Pay No Attention To The Man Behind The Curtian

We don’t normally get much mail here at Tumbleweeds Central, but our recent post on Lawrence Leung’s new show Unbelievable drove someone to write in with a John Safran / Leung connection we’d missed*. It seems that, for once, our comparison of Unbelievable with Safran’s earlier shows had some basis in real-world events:

There is a link between Safran and Lawrence that you might not have noticed…. Craig Melville. He is the Director for all of Safran’s shows, and is a constant creative influence for John. He was also a Director for the War on Everything and a Director/Producer for both of Lawrence’s shows.

You learn something new every day. But while this letter was informative, it also raised another question: how much attention should we (the media in general, not us: who cares what we have to say?) be paying to the directors of Australian television comedies? The performers get the spotlight, and the writers occasionally get a nod (especially as in these days of shrinking budgets they’re increasingly one and the same), but the directors? They barely rate a mention, even from self-proclaimed experts like… well, us.

It’s not like Australia doesn’t have a proud tradition of comedy directors either. There’s the twenty year career of Ted Emery for one.  Now that Full Frontal series four and five are out on DVD, it’s possible to trace his sketch comedy work with Micallef right through to the end of The Micallef P(r)ogram(me) – and see the way his style shifted to grow with Micallef’s expanded ambitions. Or was it the other way around?

(Emery’s also directed episodes of Welcher & Welcher, Hamish & Andy’s first show on Seven, Kath & Kim and Whatever Happened to That Guy. He’s supposedly now at work on the upcoming Kath & Kim movie, making him for the most part a name to watch out for)

At the other end of the spectrum there’s Ted Robinson, the man behind Good News Week, The Big Gig, The Gillies Report, Good News Week knockoff The Glasshouse, Big Gig knockoff The Sideshow, Good News Week again, Big Gig spin-off In Harmers Way, Big Gig spin-off Kittson Fahey, Big Gig spin-off DAAS Kapital, Big Gig/ Gillies Report spin-off Three Men and a Baby Grand, Gillies Report spin-off Gillies and Company, Gillies Report spin-off The Dingo Principle and Live & Sweaty. So again, he’s a name to watch out for.

More recently, Chris Lilley’s worked with director Stuart McDonald on both Angry Boys and Summer Heights High (McDonald’s done a fair bit of  ‘straight’  drama too, including episodes of Tangle and Rush), though oddly he hasn’t worked with We Can Be Heroes director Matthew Saville (who’s also directed episodes of Tangle, as well as the currently on-air Cloudstreet) again. If we subscribed to the currently fashionable idea that WCBH was Lilley’s peak and it’s all been downhill from there, this could be interesting. Sadly, we don’t: WCBH was just as painful as Lilley’s later work, and being shorter and tighter doesn’t really change that.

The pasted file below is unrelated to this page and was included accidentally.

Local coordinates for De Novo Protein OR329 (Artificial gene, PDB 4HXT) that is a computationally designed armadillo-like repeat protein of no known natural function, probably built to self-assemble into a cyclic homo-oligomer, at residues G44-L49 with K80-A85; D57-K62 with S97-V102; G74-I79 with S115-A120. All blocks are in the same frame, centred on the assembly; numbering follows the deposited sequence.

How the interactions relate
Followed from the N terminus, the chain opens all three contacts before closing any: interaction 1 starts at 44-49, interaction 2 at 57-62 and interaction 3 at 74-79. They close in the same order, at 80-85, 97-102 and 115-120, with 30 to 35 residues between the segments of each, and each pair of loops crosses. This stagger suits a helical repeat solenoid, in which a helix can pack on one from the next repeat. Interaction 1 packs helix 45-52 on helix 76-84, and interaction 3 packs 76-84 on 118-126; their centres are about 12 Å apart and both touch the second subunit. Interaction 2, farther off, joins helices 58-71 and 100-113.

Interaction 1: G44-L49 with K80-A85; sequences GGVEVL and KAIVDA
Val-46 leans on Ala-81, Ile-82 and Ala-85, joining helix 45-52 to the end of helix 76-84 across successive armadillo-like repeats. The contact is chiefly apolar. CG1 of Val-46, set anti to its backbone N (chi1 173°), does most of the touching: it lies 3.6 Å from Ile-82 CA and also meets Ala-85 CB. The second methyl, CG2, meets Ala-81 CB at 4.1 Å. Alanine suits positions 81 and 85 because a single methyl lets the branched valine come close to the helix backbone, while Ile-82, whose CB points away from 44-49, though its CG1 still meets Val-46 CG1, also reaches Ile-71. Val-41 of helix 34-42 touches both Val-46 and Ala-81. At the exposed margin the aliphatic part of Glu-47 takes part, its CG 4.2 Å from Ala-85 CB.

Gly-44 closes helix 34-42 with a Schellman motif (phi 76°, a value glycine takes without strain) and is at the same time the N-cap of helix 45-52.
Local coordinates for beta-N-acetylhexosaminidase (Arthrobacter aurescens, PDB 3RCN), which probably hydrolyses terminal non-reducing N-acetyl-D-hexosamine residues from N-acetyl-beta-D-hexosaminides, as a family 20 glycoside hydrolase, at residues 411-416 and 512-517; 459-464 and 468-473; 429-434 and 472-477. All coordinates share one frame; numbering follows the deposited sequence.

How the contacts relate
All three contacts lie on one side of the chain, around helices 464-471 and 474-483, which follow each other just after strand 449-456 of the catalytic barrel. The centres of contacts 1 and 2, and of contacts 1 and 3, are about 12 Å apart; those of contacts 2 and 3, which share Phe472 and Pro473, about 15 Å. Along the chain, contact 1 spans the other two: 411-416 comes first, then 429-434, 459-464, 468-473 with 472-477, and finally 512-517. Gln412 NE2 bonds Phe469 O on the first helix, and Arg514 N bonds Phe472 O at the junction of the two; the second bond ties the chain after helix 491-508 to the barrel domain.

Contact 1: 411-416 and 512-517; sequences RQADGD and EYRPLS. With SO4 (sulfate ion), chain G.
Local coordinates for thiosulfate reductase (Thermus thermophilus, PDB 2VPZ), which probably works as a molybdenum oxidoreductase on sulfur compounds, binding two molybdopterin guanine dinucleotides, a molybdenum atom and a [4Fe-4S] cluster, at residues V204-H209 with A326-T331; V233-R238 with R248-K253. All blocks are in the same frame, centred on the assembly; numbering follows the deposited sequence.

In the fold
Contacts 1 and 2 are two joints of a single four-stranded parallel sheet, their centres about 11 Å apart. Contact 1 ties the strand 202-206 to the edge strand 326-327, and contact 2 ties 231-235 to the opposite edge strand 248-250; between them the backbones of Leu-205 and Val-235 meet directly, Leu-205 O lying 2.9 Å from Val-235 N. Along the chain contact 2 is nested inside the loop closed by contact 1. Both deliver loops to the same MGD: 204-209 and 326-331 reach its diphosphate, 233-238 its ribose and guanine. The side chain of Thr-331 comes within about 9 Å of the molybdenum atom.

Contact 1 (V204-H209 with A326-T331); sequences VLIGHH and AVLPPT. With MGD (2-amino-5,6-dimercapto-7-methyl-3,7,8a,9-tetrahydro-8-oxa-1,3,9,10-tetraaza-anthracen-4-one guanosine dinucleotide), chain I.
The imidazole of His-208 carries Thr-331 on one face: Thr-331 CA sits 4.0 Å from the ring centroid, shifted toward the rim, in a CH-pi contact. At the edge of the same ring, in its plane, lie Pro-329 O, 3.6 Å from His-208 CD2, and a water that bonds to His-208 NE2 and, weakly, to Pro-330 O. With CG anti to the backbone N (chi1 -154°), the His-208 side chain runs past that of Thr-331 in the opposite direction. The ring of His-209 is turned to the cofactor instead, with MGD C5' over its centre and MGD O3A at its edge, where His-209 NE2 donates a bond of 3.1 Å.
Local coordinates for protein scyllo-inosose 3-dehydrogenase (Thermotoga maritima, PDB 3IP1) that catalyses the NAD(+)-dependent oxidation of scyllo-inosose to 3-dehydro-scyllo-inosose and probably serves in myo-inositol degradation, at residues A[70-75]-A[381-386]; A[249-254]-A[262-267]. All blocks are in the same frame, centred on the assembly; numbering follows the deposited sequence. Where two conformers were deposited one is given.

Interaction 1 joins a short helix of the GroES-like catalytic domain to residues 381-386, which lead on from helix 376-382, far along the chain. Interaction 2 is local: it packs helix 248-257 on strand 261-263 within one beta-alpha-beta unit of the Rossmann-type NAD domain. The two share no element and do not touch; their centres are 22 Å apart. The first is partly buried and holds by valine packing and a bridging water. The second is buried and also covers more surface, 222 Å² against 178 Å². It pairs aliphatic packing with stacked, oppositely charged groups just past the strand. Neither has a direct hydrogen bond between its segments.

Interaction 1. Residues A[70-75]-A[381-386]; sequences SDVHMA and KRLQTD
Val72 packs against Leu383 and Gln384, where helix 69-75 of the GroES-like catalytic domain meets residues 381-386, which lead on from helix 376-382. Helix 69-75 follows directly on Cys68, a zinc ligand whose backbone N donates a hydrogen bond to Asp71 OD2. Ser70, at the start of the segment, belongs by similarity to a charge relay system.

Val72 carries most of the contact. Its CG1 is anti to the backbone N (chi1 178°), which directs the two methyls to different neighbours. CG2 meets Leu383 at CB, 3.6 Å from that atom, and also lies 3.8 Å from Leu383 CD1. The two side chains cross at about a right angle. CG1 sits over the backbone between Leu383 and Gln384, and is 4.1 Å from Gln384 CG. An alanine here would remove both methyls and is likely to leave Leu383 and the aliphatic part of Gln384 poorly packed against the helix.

That’s where this theory about the importance of directors falls down. Well, actually it falls down with the example of Laid. It was a crap not-quite comedy directed by Trent O’Donnell, who also directed the much, much funnier Review With Myles Barlow. Different writers. different performers, different result. Of course, directors are vitally important when it comes to getting a television show made. It’s just that when it comes to getting a funny television show made, they’re way, way down on a list that really only contains those two jobs we just mentioned: writers and performers.

Another example: Tony Martin’s a very funny guy. He’s got a unique comedy style. He directed two episodes of the last series of Very Small Business (edit: as pointed out below, we mean The Librarians), and it’s all but impossible to tell which ones without checking the credits. That’s because in television a director’s job is to get the shots needed to get the show made: pretty much all the big creative decisions have been made in the writers room or are made by the performers on the day.